...

I'm aware you realize such change is concerning :) thus explained it well.

Changing this is Focal (around for almost 3 years) brings regression risk
to an amount I have the _impression_ the SRU team would not be okay with.

And even though I agree with your analysis, proposal and risk assessment,
I'm a bit concerned too, specially as this touches DHCP / IP addressing.

(I'm also very aware this is ultimately their call, not mine at all. :)

...

However, considering how much work and time have likely gone into this
(and internal status) I can't just say 'no' without trying to help out.

I'd like to bring a different opinion.

The reason it's concerning is the very same reason 2) is reasonable:

This concurrency issue (and potential for other concurrency issues)
has been around with Focal since 2020/04 (~3 years), and until now,
its impact does not seem to statistically significant:

> This happens about once every 100 reboots on bare metal, or [...]
> affecting between ~0.3% to 2% of deployments on Microsoft Azure.

So, if there's a way to fix this particular concurrency issue with
less regression risk, that might be worth it, as it would build on
top of dhclient's life on Focal, instead of starting it over again.

...

So, while reviewing the source code for your analysis, I had ideas.

First, a synthetic reproducer with GDB that works every time.

Second, a patch that addressed the issue with the test above.
(It's not final form, I'd like to add a way to turn it off.)

...

Could you please review and verify both, and share your
thoughts on possibly going with that proposal instead?

Of course, if you disagree with the argument or approach,
or if turns out not to work on your end/tests, that's OK!

We would defer this to the Foundations team and SRU team.

- Test steps in the next comment.
- Test packages in ppa:mfo/lp1926139 [1].
- Debdiff attached for reference (code has details).

(Right now only Focal patches/packages are available.
I can go look at Jammy depending on your feedback.)

Hope this helps, after all.
Thanks again!

[1] https://launchpad.net/~mfo/+archive/ubuntu/lp1926139

Revision history for this message
Mauricio Faria de Oliveira (mfo) wrote :
Download full text (9.1 KiB)

Reproducer based on GDB and DHCP noise injection.

It uses 3 veth pairs (DHCP server/client/injector,
the latter two under namespaces) on a linux bridge.

LXD VM:

 $ lxc launch ubuntu:focal lp1926139-focal --vm
 $ lxc shell lp1926139-focal

Network Setup:

 # ip link add br0 type bridge
 # ip link set br0 up

 # ip link add veth0 type veth peer name veth0br
 # ip link set veth0 up
 # ip link set veth0br up master br0

 # ip netns add ns1
 # ip link add veth1 netns ns1 type veth peer name veth1br
 # ip -n ns1 link set veth1 up
 # ip link set veth1br up master br0

 # ip netns add ns2
 # ip link add veth2 netns ns2 type veth peer name veth2br
 # ip -n ns2 link set veth2 up
 # ip link set veth2br up master br0

Network Check:

 # ip link show type veth | grep veth
 5: veth0br@veth0: <BROADCAST,MULTICAST,UP,LOWER_UP> mtu 1500 qdisc noqueue master br0 state UP mode DEFAULT group default qlen 1000
 6: veth0@veth0br: <BROADCAST,MULTICAST,UP,LOWER_UP> mtu 1500 qdisc noqueue state UP mode DEFAULT group default qlen 1000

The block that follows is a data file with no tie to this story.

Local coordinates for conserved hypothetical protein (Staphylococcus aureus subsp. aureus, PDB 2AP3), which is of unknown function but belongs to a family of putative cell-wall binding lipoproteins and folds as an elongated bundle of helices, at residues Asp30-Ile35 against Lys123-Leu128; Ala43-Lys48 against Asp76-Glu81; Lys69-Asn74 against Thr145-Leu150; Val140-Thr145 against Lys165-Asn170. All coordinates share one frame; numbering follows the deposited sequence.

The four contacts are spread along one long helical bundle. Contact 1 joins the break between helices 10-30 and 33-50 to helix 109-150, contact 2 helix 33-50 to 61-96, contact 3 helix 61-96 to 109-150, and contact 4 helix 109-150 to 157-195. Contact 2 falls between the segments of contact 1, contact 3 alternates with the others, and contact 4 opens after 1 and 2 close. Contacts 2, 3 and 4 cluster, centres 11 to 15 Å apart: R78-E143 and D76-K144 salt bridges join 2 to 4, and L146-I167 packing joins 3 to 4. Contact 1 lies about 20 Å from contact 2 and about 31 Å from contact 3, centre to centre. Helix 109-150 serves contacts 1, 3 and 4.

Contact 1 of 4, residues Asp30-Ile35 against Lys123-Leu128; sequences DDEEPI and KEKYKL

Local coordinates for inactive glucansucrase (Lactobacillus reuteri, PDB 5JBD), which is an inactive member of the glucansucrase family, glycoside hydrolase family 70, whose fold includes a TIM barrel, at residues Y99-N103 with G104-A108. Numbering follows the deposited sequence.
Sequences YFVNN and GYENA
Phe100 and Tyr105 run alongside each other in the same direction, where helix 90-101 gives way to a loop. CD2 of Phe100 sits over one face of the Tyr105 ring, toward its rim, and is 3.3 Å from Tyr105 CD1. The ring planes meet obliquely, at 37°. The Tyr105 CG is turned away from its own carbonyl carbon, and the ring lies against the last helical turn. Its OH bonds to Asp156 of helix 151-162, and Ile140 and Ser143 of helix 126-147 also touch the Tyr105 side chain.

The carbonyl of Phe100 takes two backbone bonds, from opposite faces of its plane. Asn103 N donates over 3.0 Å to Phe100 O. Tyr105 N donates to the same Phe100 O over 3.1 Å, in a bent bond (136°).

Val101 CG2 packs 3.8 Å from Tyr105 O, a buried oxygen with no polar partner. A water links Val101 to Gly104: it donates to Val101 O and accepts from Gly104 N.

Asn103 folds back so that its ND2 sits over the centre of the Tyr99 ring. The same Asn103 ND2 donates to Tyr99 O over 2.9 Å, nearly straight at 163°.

7: veth1br@if2: <BROADCAST,MULTICAST,UP,LOWER_UP> mtu 1500 qdisc noqueue master br0 state UP mode DEFAULT group default qlen 1000
 8: veth2br@if2: <BROADCAST,MULTICAST,UP,LOWER_UP> mtu 1500 qdisc noqueue master br0 state UP mode DEFAULT group default qlen 1000

 # ip -n ns1 link show type veth | grep veth
 2: veth1@if7: <BROADCAST,MULTICAST,UP,LOWER_UP> mtu 1500 qdisc noqueue state UP mode DEFAULT group default qlen 1000

 # ip -n ns2 link show type veth | grep veth
 2: veth2@if8: <BROADCAST,MULTICAST,UP,LOWER_UP> mtu 1500 qdisc noqueue state UP mode DEFAULT group default qlen 1000

DHCP Server Setup:

 # apt install -y isc-dhcp-server

 # ip addr add 192.168.42.1/24 dev veth0

 # echo 'INTERFACESv4="veth0"' >>/etc/default/isc-dhcp-server

 # cat <<EOF >>/etc/dhcp/dhcpd.conf
 subnet 192.168.42.0 netmask 255.255.255.0 {
   range 192.168.42.100 192.168.42.200;
 }
 EOF

 # systemctl restart isc-dhcp-server.service
 # systemctl status isc-dhcp-server.service | grep Active:
      Active: active (running) since Thu 2023-01-19 02:06:18 UTC; 19s ago

 # ss -nlp | grep 0.0.0.0:67
 udp UNCONN 0 0 0.0.0.0:67 0.0.0.0:* users:(("dhcpd",pid=3279,fd=9))

DHCP Server Check:

 # ip netns exec ns1 \
   dhclient -v veth1
 ...
 DHCPDISCOVER on veth1 to 255.255.255.255 port 67 interval 3 (xid=0xd147ab17)
 DHCPOFFER of 192.168.42.100 from 192.168.42.1
 DHCPREQUEST for 192.168.42.100 on veth1 to 255.255.255.255 port 67 (xid=0x17ab47d1)
 DHCPACK of 192.168.42.100 from 192.168.42.1 (xid=0xd147ab17)
 bound to 192.168.42.100 -- renewal in 245 seconds.

 # ip netns exec ns1 \
   dhclient -v veth1 -r
 ...
 DHCPRELEASE of 192.168.42.100 on veth1 to 192.168.42.1 port 67 (xid=0x1cd4aacf)

DHCP Noise Setup:

 # ip -n ns2 addr add 192.168.42.2/24 dev veth2

 # ip netns exec ns2 \
   /bin/sh -c 'while sleep 0.1; do echo; done | nc -u -v -b -s 192.168.42.2 -p 67 255.255.255.255 68' &
 Connection to 255.255.255.255 68 port [udp/bootpc] succeeded!

 i.e., every 0.1 seconds, broadcast a message as DHCP (port 67) to DHCP client receive (port 68).

DH...

Read more...

Revision history for this message
Mauricio Faria de Oliveira (mfo) wrote :
Revision history for this message
Chris Patterson (cjp256) wrote :

Great work Maurico, I think you make several excellent points and I appreciate your efforts on a better reproducer and alternative patch. FWIW I began testing the Matthew's initial build (which disabled threads) against a large number of VMs and that appeared to address the issues we're seeing. I'm cutting those tests short and am updating the tests now to use your patch as provided by Matthew and we'll see how that goes!